Puberty is a fear that cannot be avoided by any family - not even a dog family. A cute, clumsy puppy suddenly turns into a barking brat who goes temporarily deaf every time he's given a command. How to survive canine puberty together and not endanger mutual relationships?
Canine puberty is not a modern invention of spoiled brats. A giant wave of hormones and body changes rolls over the puppy and puberty is the phase when the dog copes with them . Changes in behavior that approach human behavior were also confirmed by a British study from 2020. Scientists from the universities of Newcastle, Edinburgh and Nottingham examined the reactions of 69 dogs. They first met the five-month-old puppies and then returned to their owners three months later. In addition, the scientific team received 285 completed questionnaires from owners of adolescent dogs. The results clearly matched – with teenagers it was worse . Dogs that were just going through puberty had longer overall responses to the "sit" command.
Dog teenagers often end up in shelters
Puberty usually comes around the sixth month of a dog's life a. It gradually leaves the scene after one year. However, it depends on the size of the dog and the specific breed. Among the manifestations, more stubbornness, impulsiveness and inattentiveness prevail. Difficulties with reactivity to other dogs or people may appear during this period. In addition, problems with puberty are compounded by inconsistent upbringing. It is not surprising that it is during this period that there are dogs most at risk of being placed in a shelter . The owners may feel that the situation is getting in over their heads.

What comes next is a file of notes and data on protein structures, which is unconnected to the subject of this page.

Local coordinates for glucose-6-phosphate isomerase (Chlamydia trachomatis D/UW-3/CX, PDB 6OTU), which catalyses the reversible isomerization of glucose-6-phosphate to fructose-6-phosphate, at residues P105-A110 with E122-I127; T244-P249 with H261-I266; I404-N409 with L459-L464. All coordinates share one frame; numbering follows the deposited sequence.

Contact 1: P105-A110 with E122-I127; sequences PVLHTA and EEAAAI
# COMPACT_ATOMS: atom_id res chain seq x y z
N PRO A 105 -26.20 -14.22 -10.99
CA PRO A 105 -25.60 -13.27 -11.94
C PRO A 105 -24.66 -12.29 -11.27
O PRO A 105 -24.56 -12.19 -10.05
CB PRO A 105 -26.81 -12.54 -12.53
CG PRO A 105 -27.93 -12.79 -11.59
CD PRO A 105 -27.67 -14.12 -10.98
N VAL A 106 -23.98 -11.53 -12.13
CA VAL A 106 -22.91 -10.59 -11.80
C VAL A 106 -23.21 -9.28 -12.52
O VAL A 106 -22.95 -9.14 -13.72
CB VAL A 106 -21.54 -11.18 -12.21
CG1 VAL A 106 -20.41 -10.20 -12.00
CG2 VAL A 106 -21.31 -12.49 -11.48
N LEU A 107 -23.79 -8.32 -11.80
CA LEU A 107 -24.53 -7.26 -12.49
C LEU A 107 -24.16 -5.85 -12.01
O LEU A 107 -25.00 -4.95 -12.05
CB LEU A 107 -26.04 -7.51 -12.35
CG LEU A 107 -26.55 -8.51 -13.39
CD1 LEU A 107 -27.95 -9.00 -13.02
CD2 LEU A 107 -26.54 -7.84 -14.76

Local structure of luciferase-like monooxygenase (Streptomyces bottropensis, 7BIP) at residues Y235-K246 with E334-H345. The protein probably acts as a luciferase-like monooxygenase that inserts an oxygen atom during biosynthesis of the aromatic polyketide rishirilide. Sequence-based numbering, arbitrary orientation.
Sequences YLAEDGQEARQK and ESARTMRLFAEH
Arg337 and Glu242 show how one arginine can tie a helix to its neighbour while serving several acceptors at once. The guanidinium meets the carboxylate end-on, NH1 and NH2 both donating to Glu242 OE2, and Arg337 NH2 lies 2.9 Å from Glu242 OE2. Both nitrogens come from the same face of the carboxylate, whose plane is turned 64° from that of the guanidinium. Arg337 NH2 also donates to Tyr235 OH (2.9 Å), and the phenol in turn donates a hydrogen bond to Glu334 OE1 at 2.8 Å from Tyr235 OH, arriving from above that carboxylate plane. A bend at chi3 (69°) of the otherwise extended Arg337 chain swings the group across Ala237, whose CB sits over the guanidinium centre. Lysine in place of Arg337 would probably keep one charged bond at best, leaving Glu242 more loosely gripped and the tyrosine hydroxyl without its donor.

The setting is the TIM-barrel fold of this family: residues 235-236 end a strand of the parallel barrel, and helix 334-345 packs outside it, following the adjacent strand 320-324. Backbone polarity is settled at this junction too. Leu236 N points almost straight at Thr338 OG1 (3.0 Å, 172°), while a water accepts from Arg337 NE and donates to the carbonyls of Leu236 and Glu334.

Another piece of information found in the British study caught the attention of scientists. The dogs mainly reacted worse to their masters . They carried out orders in front of strangers as if there was nothing wrong with it. This confirms the theory that dogs have one thing in common with human teenagers – they can really get on the nerves of those closest to them. Fortunately, in addition to observations, scientists have also provided a solution. "Stay consistent and use reward motivation instead of punishment," Dr Lucy Asher, who led the research, explained to the BBC. "It's important to remember that a dog doesn't misbehave because it wants to annoy you, it's just biology. Be kind to your dog during this period, try to repeat that this is only a temporary phase," added the scientist.
Step by step from the wild season
You can use good advice for the period of puberty in relation to your dog and your child. Do not discount your claims, but be more patient when you demand their fulfillment . When your adolescent raises his head, take a few deep breaths before responding. Set the bar and be really consistent. Instead of punishment, reach for motivation. Try to set up every situation to turn out well - don't wait to see if it works out or not. Be more understanding, remember how you yourself were interested in the demands of your parents when you were a teenager. And if you realize with your canine companion that you have underestimated basic obedience training, go see a trainer. It is high time.